What is your stance on time estimation (involved people, granularity/level of detail, benefit)?
I’d like to start by stating that I’m by no means an expert on this topic; so please take what you will from what I write.
Time and effort estimation for any software development activity is very difficult to do so often we get our estimates very wrong. I believe this is because we try to do up-front time and effort estimation without fully understanding the domain or the extent of the problem we’re solving; we still have many unknown-unknowns.
We can still do detailed/granular planning, but we should try to delay the detailed estimation of these until we have more information.
What I prefer is detailed planning up front, which involves breaking large lofty goals down into small goals. These small goals are broken down further into the smallest possible manageable unit of work that delivers something, however small that something is. It’s important to break things down to this level as this enables continuous delivery, and flexibility in scope as a project progresses.
Once these small units of work are detailed, before trying to estimate these, I think there’s validity in starting work and delivering some of these units of work. This will mean it’s possible to more accurately estimate the remaining work based upon real delivery experience.
As soon as you begin working on each unit you should get a feel for the size and effort that is required for each unit, and over a period of time (say a fortnight) you can start to work out how many of these units you can achieve (your velocity).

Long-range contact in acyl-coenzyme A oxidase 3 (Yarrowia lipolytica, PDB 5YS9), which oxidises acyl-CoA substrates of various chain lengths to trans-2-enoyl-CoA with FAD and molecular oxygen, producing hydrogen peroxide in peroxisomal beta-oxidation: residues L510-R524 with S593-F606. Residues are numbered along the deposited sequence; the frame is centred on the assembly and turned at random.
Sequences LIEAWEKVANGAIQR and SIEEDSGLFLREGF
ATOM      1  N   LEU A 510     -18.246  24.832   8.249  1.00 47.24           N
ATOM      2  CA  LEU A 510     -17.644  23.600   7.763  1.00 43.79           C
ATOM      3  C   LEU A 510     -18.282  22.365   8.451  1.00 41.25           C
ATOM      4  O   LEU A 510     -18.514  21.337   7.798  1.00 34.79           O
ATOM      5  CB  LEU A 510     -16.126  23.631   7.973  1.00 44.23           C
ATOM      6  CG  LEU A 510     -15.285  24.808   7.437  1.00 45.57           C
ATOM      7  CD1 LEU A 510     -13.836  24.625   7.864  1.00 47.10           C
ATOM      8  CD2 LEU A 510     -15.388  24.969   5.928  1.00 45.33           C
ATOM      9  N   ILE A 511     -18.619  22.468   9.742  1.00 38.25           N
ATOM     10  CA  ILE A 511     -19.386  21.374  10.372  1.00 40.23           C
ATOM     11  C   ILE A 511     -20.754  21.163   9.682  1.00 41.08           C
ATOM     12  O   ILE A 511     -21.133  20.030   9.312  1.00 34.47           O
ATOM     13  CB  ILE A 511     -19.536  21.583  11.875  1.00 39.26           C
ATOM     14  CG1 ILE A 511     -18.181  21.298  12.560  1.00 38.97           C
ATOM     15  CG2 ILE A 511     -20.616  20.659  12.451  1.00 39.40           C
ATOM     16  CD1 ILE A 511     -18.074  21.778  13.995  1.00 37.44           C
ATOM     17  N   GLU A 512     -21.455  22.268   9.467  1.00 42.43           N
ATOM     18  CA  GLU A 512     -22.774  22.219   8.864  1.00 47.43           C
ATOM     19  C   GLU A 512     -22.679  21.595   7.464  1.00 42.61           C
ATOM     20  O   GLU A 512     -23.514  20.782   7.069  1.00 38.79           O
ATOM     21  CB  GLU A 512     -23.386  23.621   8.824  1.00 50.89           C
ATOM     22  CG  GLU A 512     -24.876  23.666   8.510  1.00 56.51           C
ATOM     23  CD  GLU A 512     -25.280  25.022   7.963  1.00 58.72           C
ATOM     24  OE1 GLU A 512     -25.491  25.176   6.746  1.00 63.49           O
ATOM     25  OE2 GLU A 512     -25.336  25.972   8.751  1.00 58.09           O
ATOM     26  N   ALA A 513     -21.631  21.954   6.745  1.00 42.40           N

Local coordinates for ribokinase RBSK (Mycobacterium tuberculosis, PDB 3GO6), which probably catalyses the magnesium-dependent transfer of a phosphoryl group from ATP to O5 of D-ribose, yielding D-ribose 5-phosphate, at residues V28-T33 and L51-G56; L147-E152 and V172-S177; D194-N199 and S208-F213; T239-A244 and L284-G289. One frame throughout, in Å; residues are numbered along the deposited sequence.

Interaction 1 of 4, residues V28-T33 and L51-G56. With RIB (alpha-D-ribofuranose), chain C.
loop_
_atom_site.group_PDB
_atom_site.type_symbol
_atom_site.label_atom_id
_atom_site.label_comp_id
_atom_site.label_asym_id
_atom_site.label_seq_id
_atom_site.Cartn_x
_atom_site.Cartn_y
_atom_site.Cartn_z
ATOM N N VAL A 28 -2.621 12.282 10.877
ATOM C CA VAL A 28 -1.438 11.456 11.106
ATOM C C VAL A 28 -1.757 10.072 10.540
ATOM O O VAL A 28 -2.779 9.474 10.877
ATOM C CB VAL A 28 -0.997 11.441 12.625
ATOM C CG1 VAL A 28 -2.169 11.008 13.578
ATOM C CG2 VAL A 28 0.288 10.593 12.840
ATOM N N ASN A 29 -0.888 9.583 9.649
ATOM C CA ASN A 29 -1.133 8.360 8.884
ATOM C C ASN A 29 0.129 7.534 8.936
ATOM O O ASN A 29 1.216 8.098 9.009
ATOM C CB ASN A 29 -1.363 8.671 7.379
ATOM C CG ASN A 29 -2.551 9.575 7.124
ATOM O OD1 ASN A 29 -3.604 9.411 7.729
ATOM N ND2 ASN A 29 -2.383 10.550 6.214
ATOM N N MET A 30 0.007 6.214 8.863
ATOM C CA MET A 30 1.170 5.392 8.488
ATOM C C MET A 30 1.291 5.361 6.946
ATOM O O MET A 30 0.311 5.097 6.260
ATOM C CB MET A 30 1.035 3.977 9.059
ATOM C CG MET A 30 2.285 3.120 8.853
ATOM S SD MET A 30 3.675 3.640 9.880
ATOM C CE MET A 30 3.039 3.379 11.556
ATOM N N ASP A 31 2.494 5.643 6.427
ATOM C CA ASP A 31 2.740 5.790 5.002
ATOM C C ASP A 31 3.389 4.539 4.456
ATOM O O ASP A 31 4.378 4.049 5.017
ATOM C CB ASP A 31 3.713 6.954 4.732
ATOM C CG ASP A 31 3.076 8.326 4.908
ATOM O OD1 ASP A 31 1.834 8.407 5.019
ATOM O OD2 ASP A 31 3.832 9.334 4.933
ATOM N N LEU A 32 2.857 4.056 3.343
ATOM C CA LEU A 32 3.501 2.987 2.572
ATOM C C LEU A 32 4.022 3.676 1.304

If you’ve got the detailed plan of how many units total you’d like to achieve, it is probably at this point where you realise that what you wanted to achieve is going to take too long or cost too much. This realisation means you need to prioritise all remaining work, and focus on what is high priority.
I’ve never seen a project finish with the same intentions as when it started, so as you progress you will find some items get completely de-prioritised (no longer in scope), some things become higher priority so they get delivered sooner, and some completely new ideas/pieces of functionality may be decided upon and included in your plan.
Since you understand what you’ve been able to deliver you can then have sensible conversations about what is feasible given the resources available.